How Does Mole Screening Work?

You may have heard about mole mapping or mole screening and wondered what it is about. Mole screening in Melbourne is a method of screening the moles and skin lesions to detect the changes in their shape, size our colour and identify if the moles or lesions are non-cancerous or cancerous.

While people need to get their skin examined routinely as a part of the annual physical examination with the doctor, a few individuals who are at a high risk of developing cancerous moles or melanoma need close monitoring of the moles. Patients with a strong family or personal history of melanoma - a form of skin cancer- fall in this high-risk category and must get their moles mapped or screened more regularly to detect any early signs of skin cancer and seek proactive medical treatment.

Melanoma or skin cancer when detected or diagnosed in the early stages is usually curable before it could advance into a life-threatening complication. This is where mole screening comes in. 

What is mole screening or mapping?

Mole screening is the process to identify or detecting cancerous moles in their early stages and seeking proper medical treatment.

Mole mapping involves the use of specialized computers to take images of the entire body, more specifically the areas with higher mole growth, and combine the images to form a complete image of the body. These images are then compared to the new images captured during the follow-up visit as recommended by the doctor. The computer system compares the images and helps to highlight the changes in the moles, lesions and new mole growth. Mole screening helps to effectively track the changes in the moles in the body annually and diagnose the early signs of cancerous moles.

The frequency of the follow-up visit depends on the risk factors. Doctors often recommend annual follow-ups for mole screening. However, they may recommend more follow-ups depending on the health history of the patient.

Nitai Medical and Cosmetic Centre provides the most comprehensive mole screening in Melbourne to monitor the changes in the moles in the body.

How does mole screening work?

Advanced technology has made the mole screening process simpler and more reliable. In this new system, the camera is attached to the rail which moves forwards and backwards to scan the entire body and capture images. The doctor or nurse may suggest you move into different positions to better capture the images of the moles in specific areas of the body. The computer then compares and analyzes the images to detect any unwanted mole activity. 

Mole screening is not a replacement or alternative to the clinical skin examination done by the dermatologist or surgeon. The two are very different but are often used together to thoroughly assess the skin concerns and unwanted mole growth on the skin.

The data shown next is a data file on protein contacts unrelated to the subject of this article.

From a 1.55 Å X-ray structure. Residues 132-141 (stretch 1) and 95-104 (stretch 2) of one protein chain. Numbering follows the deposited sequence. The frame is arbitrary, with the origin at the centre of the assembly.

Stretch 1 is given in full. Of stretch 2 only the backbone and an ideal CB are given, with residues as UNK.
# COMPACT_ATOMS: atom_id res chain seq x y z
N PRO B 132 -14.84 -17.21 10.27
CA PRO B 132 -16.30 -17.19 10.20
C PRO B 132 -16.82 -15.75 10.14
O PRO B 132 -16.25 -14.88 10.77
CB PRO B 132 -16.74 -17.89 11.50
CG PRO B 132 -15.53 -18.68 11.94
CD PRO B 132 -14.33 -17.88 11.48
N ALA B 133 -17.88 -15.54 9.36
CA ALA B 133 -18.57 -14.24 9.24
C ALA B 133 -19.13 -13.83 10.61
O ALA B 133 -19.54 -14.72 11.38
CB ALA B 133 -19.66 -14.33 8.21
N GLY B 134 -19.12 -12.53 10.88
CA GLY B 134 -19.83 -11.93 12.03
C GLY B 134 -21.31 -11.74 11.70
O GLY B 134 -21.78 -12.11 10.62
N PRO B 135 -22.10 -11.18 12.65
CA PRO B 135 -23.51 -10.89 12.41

Having baseline images for mole screening is helpful as the doctor and patient both can remember the look and size of the moles from their last visit and identify any changes to the moles on the next visit. 

How does a cancerous mole look?

In some cases, the melanoma is more visible and easy stands out from other moles in the body. These types of moles include:

  • Irregular border: a notched outline is observed in the moles
  • Asymmetrical shape: two parts of the mole take different shapes
  • Diameter: the mole appears larger than 6 mm.
  • Colour: the mole has multiple colours or uneven colours
  • Evolving: the moles evolved, changing their shape, colours and size

The main concern is that many cancerous moles almost mimic the characteristics of normal non-cancerous moles and also don't fit into the identifying criteria mentioned above. 

For this reason, mole screening is very important as it helps to monitor the periodicity allows easy detection of subtle changes or evolution in the moles and distinguishes the high-risk moles from normal ones. 

Is mole screening beneficial?

Mole screening in Melbourne helps to identify the early signs of melanoma or skin cancer. In some cases, it may also reduce the need to undergo a biopsy. Patients with a higher risk of developing melanoma need to consult the doctor and undergo regular mole screening. The higher risk category includes patients with:

  • A large number of moles in the body
  • Family history of melanoma or skin cancer
  • atypical moles or dysplastic nevi
  • Congenital nevi: birth moles that can turn cancerous

A majority of melanoma cases develop when people age. Therefore, mole screening is a potent tool to help effectively fight skin cancer. Early detection is the first step in effectively during skin cancer. 

To know more about mole screening in Melbourne, you must visit Nitai Medical and Cosmetic Centre today.

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